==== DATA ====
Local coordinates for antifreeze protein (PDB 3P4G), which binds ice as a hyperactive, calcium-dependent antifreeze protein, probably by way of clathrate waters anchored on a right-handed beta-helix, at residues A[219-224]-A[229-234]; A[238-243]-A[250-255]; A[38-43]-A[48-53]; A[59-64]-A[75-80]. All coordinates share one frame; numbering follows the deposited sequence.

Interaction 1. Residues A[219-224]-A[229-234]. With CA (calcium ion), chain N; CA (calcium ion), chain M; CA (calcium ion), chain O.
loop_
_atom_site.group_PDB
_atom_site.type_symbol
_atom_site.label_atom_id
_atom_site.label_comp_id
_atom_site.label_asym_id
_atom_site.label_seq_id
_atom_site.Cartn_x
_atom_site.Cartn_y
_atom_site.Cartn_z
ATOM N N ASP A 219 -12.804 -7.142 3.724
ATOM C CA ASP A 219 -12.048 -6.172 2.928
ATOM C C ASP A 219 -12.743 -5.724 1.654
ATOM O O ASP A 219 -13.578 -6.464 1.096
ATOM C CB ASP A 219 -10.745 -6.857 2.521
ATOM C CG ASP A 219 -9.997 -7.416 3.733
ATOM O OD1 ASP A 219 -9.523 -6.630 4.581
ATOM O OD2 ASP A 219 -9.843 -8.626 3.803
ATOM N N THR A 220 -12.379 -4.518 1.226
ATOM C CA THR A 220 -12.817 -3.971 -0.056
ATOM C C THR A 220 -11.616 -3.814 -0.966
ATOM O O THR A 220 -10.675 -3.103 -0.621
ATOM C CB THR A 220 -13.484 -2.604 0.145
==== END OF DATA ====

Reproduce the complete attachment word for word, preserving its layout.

Local coordinates for antifreeze protein (PDB 3P4G), which binds ice as a hyperactive, calcium-dependent antifreeze protein, probably by way of clathrate waters anchored on a right-handed beta-helix, at residues A[219-224]-A[229-234]; A[238-243]-A[250-255]; A[38-43]-A[48-53]; A[59-64]-A[75-80]. All coordinates share one frame; numbering follows the deposited sequence.

Interaction 1. Residues A[219-224]-A[229-234]. With CA (calcium ion), chain N; CA (calcium ion), chain M; CA (calcium ion), chain O.
loop_
_atom_site.group_PDB
_atom_site.type_symbol
_atom_site.label_atom_id
_atom_site.label_comp_id
_atom_site.label_asym_id
_atom_site.label_seq_id
_atom_site.Cartn_x
_atom_site.Cartn_y
_atom_site.Cartn_z
ATOM N N ASP A 219 -12.804 -7.142 3.724
ATOM C CA ASP A 219 -12.048 -6.172 2.928
ATOM C C ASP A 219 -12.743 -5.724 1.654
ATOM O O ASP A 219 -13.578 -6.464 1.096
ATOM C CB ASP A 219 -10.745 -6.857 2.521
ATOM C CG ASP A 219 -9.997 -7.416 3.733
ATOM O OD1 ASP A 219 -9.523 -6.630 4.581
ATOM O OD2 ASP A 219 -9.843 -8.626 3.803
ATOM N N THR A 220 -12.379 -4.518 1.226
ATOM C CA THR A 220 -12.817 -3.971 -0.056
ATOM C C THR A 220 -11.616 -3.814 -0.966
ATOM O O THR A 220 -10.675 -3.103 -0.621
ATOM C CB THR A 220 -13.484 -2.604 0.145